Saturday, November 20, 2010

General Day to Day

2 November – Romongo, 9:13pm

A sharp rapping noise interrupts my dream. I'm back in Africa, sweating under my mosquito net as my host mother raps on my door – I've overslept my alarm and it's past 6am! Time to get up and start another day.

Breakfast is my usual Nescafe/Lipton routine (one very large cup of each, with Nido and sugar), but today I get a corn gruel called buille (“bweee”) with my bread. It's served hot, and my mother tries to explain the use of the little hollowed out half-gourd she has handed me with it. I think I'm supposed to use it as a spoon...we'll go with that. It has a hint of cornbread, but mostly tastes warm and slightly sour. I eat a little but I've filled up on my tea and coffee, so I save the bread for later and pack my bags before going to greet the whole family. As I return my host mother is standing there laughing at me – apparently I was supposed to add sugar to the buille before eating it. :p She demonstrates with the small bowl and packet of sugar being held by the nearest child, who howls in indignation as his sweet treat is dumped entirely into his breakfast, depriving him of the ability to save a little for later.

Our last class today was on making soap! We already learned liquid soap on Demyst, which sells well and enjoys a decent profit margin in some villages, but in other places people prefer hard soap. It can be less profitable depending on what oils (shea butter/coconut/sesame/etc) you are using – one village group was actually losing money when the PCV pointed out that perhaps they should try liquid instead. After a powerpoint that breaks down the financials for a village where liquid soap was more viable vs. one where hard soap was preferred, we go outside to mix the lye now so that it can set and be ready for tomorrow. We've been warned numerous times by Sara (our PCVf) that the caustic soda reacts quite violently to water, fuming and giving off heat. We add our powder to the 4L of liquid and...nothing happens. We stir. We dissolve completely. No heat. Maybe it's salt? We call over Andre, who purchased it. We hand him the bag with the remaining kilo for inspection. He looks. Our eyes widen as he moves to touch it, and we all audibly gasp and jump back as he licks his powder-coated finger, as though he might explode or crumble to the ground in excruciating pain. But neither happens – it's salt. Oy! We dump out our salt water, and Sara says she'll start the lye when the actual caustic soda arrives, but it's time for us to go home.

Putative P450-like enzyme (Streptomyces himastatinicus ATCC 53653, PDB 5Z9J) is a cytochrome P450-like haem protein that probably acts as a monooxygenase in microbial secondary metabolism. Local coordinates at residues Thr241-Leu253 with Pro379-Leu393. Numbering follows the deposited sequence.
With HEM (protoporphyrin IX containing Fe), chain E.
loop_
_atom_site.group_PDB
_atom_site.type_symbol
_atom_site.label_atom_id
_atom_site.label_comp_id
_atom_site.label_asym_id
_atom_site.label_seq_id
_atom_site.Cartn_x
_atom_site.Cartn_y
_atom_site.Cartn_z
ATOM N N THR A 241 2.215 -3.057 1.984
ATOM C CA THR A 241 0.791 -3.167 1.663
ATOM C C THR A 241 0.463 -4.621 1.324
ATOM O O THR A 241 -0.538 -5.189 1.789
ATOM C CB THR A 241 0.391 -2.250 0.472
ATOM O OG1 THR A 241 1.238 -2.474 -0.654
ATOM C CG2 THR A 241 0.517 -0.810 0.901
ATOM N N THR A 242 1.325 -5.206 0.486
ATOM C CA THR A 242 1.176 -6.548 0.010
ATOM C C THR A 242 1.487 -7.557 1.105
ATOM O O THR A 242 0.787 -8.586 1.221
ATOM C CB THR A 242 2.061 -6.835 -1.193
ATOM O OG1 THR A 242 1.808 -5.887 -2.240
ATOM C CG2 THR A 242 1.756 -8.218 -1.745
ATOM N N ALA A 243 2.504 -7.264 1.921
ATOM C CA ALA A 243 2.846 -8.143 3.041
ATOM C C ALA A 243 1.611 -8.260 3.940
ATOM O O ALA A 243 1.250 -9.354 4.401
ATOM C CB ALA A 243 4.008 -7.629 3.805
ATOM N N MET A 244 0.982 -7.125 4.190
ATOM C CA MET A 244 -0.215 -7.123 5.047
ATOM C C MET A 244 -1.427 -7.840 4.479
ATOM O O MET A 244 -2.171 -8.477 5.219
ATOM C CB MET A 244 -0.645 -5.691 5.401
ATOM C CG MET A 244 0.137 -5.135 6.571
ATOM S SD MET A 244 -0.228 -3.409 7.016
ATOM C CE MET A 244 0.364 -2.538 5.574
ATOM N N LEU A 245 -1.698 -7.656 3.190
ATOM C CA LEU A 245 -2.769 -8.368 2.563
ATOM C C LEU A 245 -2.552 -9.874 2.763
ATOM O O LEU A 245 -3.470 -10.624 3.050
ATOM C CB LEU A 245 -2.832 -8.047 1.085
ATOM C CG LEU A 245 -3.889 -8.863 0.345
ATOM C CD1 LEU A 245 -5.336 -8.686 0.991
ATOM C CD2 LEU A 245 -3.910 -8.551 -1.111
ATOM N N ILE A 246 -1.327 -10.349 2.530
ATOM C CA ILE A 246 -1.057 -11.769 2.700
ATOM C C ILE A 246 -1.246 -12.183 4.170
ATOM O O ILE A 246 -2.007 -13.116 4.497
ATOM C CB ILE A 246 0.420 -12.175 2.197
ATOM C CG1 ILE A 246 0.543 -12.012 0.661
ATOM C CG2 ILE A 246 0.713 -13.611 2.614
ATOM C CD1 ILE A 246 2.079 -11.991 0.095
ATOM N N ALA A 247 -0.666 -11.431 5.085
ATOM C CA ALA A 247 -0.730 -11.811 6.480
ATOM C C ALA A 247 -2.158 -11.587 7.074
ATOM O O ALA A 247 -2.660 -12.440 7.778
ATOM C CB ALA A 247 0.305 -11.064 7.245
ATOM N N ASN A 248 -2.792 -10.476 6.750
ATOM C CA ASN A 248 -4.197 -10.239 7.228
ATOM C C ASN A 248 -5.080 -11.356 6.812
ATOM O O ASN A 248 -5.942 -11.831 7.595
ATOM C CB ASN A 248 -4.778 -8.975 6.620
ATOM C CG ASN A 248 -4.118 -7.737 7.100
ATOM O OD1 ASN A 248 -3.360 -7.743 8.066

We stop at the grande alimentation on our way home. I kind of want something to horde in my room in case I don't really like dinner, but can't find something I want so I leave empty handed. Lucky for me, dinner is wonderful! Well, rice with sauce, but I added some madras curry powder and salt, and it's fantastic. My host mother was stung by a scorpion today – her finger is noticeably red and swollen even though they aren't poisonous here. I check my room but all I have are spiders on the ceiling and dead crickets on the floor. I do my homework outside, getting bitten and smacked in the face by innumerable bugs attracted to the flashlight I'm holding in my mouth – I think I'll just have to be antisocial next time and do my work in my room. I fall asleep in my chair as usual, being woken to go inside but then subjected to a lesson in how to learn Moore. I'm expected to have a list ready tomorrow night of words I want to learn and my father will go over them with me. *sigh*

Still, overall I'm feeling more at home with my family. I like greeting everyone, and listening to the kids babble in Moore. Mamu (the youngest daughter) held my hand today as we walked around the courtyard! Small things, one step at a time. We got cards today from PSDN, which were surprisingly helpful and sweet. I hope when Shannon comes tomorrow I have some mail! And I found out today that my language is Moore, so at least I know I'm going to the central or northern region!

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